According to the studies, a typical family in the US consumes an average of 5000 to 10000 gallons of water per month. The average monthly bill ranges from $25 to $70 per month across various locations in the States. Some areas levy a uniform rate regardless of water consumed, while other areas may have block rates in which the rates rise as usage increases or the other way around. Water is bound to become more expensive. In this scenario, it is best to consider rainwater harvesting to offset these expenses. If not for drinking purposes, you can use harvested rainwater for watering the lawn, gardens and can also be used for other domestic purposes. Harvested rainwater could last for a couple of months or even more depending on tank capacity.
Water tanks for storage
Harvested rainwater can be stored in water tanks made of polyethylene, steel, laminated steel or in concrete tanks underground. The water tank used for rain water harvesting is preferably kept separated from the main water supply tank if the house has one. In this case, the tank would require accessories like a water pump, appropriate filters, a feed pipe from the roof and an overflow pipeline.
Tank size depends on amount of water collection area and local average rainfall figures. If the local rainfall is around 20 inches per year and the area of the roof is about 2000 square feet then the average water collected would be about 10000 gallons.
Types of water tanks
There are plenty of choices in the types of water tanks to store harvested rainwater.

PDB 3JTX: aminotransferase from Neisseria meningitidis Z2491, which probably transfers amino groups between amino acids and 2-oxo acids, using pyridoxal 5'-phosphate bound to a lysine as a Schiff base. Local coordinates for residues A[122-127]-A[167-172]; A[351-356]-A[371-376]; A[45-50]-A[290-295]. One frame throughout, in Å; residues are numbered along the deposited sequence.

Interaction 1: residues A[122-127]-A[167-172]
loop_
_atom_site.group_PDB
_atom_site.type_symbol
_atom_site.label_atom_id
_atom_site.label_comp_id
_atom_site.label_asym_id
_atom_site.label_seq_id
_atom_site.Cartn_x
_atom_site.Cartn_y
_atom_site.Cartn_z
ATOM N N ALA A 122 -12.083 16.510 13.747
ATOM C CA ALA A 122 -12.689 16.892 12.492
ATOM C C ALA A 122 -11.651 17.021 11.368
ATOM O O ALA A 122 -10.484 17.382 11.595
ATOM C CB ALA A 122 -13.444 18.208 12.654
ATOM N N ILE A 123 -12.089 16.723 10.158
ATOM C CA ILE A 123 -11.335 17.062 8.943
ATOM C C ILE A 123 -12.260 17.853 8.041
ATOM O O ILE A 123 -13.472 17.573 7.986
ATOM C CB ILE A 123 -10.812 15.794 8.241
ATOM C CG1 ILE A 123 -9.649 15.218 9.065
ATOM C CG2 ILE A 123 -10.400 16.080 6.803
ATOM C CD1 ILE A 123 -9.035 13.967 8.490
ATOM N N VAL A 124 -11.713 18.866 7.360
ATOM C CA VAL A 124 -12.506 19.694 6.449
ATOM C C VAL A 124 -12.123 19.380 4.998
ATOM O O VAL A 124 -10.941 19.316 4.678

- The simplest and perhaps the most affordable is a roto moulded polythene tank with UV protection. The tank can be put on a platform of concrete with some cushioning of sand to even out the pressure.
- Galvanized tanks are also a good option. But one must keep in mind that metal tanks are prone to galvanic corrosion and rusting, especially around the welded points.
- Plain steel tanks made of 1/8 inch thick mild steel or thicker can be used. However, the plain steel tanks, though cheaper, may rust and develop leaks over time.
- Polymer or rubber lined steel tanks are better but, if there is even a pinhole defect in the inner lining, the steel tank could rust and develop leaks.
- An option to save space is to dig the ground and lay out a concrete tank which should usually last for lifetime or more. But this might entail some more expense and effort. But is more reliable than the other methods.
- Round polymer water tanks with corrugated side walls are popular and priced affordably. If made with UV resistant polymers, these tanks have a long life.
- Another option is to use polymer material slimline water tanks that can be erected against one blind wall or can be placed inside the garage. Slimline tanks are also available in polymer coated galvanized steel. This type of tank should have a service life of 20 years. Keep in mind that polymer tanks can be installed above the ground and even underground. But it is not recommended that steel water tanks be put underground because it is more prone to corrosion.
Saving on monthly water bills is just one aspect of rain water harvesting. There are other benefits too. One is that you contribute to conservation of the environment by reducing load on public water distribution system. Stored rainwater can also come into use when such public distribution systems develop a fault. For off the grid housing or remote areas, rainwater stored in tanks is a veritable boon and could meet a major part of their requirements.